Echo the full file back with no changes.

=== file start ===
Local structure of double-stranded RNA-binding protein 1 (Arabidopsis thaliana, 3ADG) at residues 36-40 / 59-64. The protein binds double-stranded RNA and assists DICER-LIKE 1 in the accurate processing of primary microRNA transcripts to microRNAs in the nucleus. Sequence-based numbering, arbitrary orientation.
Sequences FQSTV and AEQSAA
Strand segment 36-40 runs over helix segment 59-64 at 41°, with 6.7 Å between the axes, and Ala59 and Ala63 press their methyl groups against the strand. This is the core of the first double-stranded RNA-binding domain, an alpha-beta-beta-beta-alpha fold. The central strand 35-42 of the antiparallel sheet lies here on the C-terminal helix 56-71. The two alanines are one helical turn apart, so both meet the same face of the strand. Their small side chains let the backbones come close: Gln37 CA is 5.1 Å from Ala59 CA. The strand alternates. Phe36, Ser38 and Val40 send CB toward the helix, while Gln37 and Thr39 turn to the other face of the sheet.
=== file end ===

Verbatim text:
Local structure of double-stranded RNA-binding protein 1 (Arabidopsis thaliana, 3ADG) at residues 36-40 / 59-64. The protein binds double-stranded RNA and assists DICER-LIKE 1 in the accurate processing of primary microRNA transcripts to microRNAs in the nucleus. Sequence-based numbering, arbitrary orientation.
Sequences FQSTV and AEQSAA
Strand segment 36-40 runs over helix segment 59-64 at 41°, with 6.7 Å between the axes, and Ala59 and Ala63 press their methyl groups against the strand. This is the core of the first double-stranded RNA-binding domain, an alpha-beta-beta-beta-alpha fold. The central strand 35-42 of the antiparallel sheet lies here on the C-terminal helix 56-71. The two alanines are one helical turn apart, so both meet the same face of the strand. Their small side chains let the backbones come close: Gln37 CA is 5.1 Å from Ala59 CA. The strand alternates. Phe36, Ser38 and Val40 send CB toward the helix, while Gln37 and Thr39 turn to the other face of the sheet.